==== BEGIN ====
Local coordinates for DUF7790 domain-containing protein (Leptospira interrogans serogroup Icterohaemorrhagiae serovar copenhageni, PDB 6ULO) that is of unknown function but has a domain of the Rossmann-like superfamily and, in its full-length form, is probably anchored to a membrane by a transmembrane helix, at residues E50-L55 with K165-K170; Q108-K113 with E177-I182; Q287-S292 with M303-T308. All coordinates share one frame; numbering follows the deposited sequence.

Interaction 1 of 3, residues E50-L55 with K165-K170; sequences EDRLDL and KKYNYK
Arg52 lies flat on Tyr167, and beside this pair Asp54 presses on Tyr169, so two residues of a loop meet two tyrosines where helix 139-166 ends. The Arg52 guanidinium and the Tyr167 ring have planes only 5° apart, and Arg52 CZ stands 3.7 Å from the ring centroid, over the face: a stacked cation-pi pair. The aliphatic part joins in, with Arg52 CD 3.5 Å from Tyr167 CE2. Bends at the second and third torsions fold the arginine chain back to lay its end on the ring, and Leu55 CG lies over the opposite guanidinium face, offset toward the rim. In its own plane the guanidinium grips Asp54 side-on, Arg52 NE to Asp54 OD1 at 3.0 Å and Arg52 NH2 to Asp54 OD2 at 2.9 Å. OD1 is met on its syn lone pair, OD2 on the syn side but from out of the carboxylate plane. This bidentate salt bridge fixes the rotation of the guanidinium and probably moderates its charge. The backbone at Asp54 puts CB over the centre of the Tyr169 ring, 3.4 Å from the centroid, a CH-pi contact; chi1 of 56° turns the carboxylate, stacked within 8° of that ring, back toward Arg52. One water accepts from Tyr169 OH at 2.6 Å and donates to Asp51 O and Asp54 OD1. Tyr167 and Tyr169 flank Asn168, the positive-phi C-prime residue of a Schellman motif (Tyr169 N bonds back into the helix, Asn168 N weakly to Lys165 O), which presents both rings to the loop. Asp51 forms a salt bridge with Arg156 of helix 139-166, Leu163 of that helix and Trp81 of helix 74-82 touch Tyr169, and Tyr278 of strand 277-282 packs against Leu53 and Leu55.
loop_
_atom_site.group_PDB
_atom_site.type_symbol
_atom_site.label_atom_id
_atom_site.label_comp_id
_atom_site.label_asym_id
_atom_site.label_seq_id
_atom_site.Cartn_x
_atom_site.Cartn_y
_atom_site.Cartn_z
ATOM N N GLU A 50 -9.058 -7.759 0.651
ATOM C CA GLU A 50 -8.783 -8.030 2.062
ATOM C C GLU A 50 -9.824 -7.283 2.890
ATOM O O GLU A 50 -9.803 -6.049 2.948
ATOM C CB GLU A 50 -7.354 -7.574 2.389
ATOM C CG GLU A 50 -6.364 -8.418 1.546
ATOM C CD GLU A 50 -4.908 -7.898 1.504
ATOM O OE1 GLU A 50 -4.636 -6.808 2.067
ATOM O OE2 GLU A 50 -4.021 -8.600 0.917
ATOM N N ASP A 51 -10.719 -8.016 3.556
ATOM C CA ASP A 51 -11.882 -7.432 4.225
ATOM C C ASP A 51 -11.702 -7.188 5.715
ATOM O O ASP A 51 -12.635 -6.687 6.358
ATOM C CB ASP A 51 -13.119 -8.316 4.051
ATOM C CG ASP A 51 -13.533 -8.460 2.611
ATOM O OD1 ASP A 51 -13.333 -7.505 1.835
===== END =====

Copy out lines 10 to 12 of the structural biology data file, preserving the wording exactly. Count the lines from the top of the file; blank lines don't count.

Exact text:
_atom_site.label_seq_id
_atom_site.Cartn_x
_atom_site.Cartn_y